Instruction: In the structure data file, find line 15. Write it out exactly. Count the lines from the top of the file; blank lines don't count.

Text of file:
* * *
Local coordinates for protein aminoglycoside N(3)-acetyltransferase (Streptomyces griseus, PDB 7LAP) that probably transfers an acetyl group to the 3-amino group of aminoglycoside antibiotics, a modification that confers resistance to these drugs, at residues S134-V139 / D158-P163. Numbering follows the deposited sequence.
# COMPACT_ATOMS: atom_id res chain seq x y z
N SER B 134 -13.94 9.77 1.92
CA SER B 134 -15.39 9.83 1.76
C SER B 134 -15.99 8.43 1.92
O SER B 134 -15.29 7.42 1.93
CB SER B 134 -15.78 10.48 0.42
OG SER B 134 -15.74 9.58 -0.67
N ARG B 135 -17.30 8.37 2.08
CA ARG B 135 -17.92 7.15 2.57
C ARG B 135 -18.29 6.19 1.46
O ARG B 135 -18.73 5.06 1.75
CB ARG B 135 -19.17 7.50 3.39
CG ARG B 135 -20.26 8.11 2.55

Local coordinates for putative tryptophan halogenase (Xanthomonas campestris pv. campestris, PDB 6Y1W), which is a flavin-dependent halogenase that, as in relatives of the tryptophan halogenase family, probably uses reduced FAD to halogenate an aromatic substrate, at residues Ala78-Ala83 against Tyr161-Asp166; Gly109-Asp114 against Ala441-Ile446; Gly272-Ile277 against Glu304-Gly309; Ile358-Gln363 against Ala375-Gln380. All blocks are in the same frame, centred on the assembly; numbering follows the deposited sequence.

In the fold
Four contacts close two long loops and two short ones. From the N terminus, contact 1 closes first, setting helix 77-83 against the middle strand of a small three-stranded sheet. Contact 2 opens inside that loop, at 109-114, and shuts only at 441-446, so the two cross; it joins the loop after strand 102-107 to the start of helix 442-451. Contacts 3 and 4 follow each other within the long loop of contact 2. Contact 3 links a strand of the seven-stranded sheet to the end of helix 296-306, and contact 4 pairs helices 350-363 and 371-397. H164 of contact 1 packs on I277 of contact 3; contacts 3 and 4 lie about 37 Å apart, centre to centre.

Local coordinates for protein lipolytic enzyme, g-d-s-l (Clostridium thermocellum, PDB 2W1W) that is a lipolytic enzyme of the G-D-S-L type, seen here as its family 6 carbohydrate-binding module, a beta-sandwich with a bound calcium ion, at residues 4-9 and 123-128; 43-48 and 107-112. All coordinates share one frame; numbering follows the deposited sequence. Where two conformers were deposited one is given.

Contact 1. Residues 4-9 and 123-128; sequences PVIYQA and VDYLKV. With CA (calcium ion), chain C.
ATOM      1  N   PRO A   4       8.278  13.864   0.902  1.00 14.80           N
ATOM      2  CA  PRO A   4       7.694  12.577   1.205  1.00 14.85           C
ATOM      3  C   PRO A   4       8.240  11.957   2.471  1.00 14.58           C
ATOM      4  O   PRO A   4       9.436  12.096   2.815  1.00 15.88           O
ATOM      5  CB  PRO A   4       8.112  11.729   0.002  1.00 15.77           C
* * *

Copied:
Local coordinates for putative tryptophan halogenase (Xanthomonas campestris pv. campestris, PDB 6Y1W), which is a flavin-dependent halogenase that, as in relatives of the tryptophan halogenase family, probably uses reduced FAD to halogenate an aromatic substrate, at residues Ala78-Ala83 against Tyr161-Asp166; Gly109-Asp114 against Ala441-Ile446; Gly272-Ile277 against Glu304-Gly309; Ile358-Gln363 against Ala375-Gln380. All blocks are in the same frame, centred on the assembly; numbering follows the deposited sequence.